Anthropology is a science of humanity that addresses human issues both from a cultural and from a biological point of view. The narrowest concern of anthropology is the survival of humanity; its broadest is the conditions of continuity and change for all human life. While broadly educated, individual anthropologists generally specialize in a particular approach to this whole view of humanity. Our University offers undergraduate and graduate programs in four approaches, or “sub-disciplines” of anthropology: The department of Anthropology offers a large number of courses that provide students with an opportunity to engage with human rights issues in a significant way. Experienced faculty members teach a wide array of human rights related courses, ranging in topic and approach but connected to a central theme of human rights.For more information, including registration details, contact the Anthropology department.
Examines selected plagues in evolutionary, ecological, and epidemiological context, and considers the complex biological, social, and economic repercussions for human populations. Foci include past, present, and emerging infectious disease epidemics.
Anthropological approaches to the study of children and childhood. Childhood is examined as a social and historical construction, and children are analyzed as active contributors to their social worlds. Cross-cultural ethnographic material relating to children and youth is critically read and discussed.
The investigation of the complex interaction of language and culture, including linguistic perspectives on prehistory, ethnosemantics, and sociocultural correlations of linguistic variation.
Analysis of political institutions and their changing nature in diverse societies and forms of society, with attention to authority, leadership, decision-making, power and its disguises, and forms of resistance.
Considers the diversity of ways that anthropologists have used food as a productive entry point for understanding culture, society, and human ecology. The course will survey highpoints in the history of the anthropology of food and address current topics such as food security and food movements.
Critical perspectives on the role of women cross-culturally, with ethnographic reference to non-Western societies and cultures.
Anthropological approaches to the study of human sexuality and the diversity of sexual expression and identification. Sex and sexualities are examined as social and cultural constructions, experiences, discourses, identities and practices taking place in specific local contexts and shaped by wider social processes, including colonialism and globalization.
An anthropological study of dimensions of community, ethnicity, and social class in Canadian society.
An anthropological perspective on the modern world-system and the expansion of capitalism into peripheral areas of the world; the transformation of indigenous societies and cultures; the rise of ethnic conflict, protest and resistance; and a comparative examination of selected global and transnational processes.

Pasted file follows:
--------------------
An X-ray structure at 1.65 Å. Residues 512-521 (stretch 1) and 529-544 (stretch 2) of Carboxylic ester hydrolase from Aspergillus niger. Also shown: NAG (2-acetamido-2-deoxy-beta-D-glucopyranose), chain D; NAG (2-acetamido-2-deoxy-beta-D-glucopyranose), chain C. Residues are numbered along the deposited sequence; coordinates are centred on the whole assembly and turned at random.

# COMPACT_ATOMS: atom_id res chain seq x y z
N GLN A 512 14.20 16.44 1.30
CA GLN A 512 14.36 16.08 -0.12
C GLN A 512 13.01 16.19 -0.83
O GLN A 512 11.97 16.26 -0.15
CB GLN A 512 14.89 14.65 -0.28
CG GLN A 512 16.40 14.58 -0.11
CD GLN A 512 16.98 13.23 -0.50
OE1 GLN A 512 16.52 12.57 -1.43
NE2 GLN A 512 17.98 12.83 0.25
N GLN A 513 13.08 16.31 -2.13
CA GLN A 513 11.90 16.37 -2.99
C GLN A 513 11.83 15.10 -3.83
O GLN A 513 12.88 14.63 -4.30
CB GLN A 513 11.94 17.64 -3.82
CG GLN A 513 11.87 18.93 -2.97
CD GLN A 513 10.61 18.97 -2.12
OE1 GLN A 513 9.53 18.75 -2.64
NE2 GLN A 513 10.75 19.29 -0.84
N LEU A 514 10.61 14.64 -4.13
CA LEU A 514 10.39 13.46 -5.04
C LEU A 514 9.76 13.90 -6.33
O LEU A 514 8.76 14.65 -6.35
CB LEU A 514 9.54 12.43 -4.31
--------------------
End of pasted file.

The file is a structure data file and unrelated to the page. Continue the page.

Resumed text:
Anthropological perspectives on poverty, social accountability, colonialism, racism, education, ecological degradation and violence.
This course provides the theory, methods, and techniques for forensic identification of human skeletal remains, including estimation of sex, age-at-death, stature, population affinities and features of personal biology. The laboratory component of this course, where students work with actual human skeletal remains, is a major component.
A survey of the concepts, methods and techniques used in the management of cultural, especially archaeological, heritage resources. The roles of public agencies, private contractors, and heritage legislation in Canadian CRM are reviewed.
An intensive analysis of religion as a cultural subsystem, dealing comparatively with ideologies, rituals, and ceremonies and the various anthropological theories put forward to explain religious behavior.
Course offerings may vary from year to year.
This seminar examines diverse conceptualizations and practices of human rights and social justice as broadly understood. Particular attention will be given to instances where human rights are emergent, and where they are contested or are subjects of conflict. An objective of the course is to increase critical resources for thought and action on human rights and social justice. Another is to achieve familiarity with alternative and oppositional understandings and approaches to human rights and social justice.
This seminar explores how the theories and methods of anthropology can be used to understand and address controversies over resource extraction, toxic pollution, environmental racism, sustainable food systems, and other current issues. It focuses on the tensions that emerge when scientific and non-scientific forms of knowledge produce different ways of understanding environmental problems. Selected articles and ethnographies will introduce key concepts and current debates in the discipline.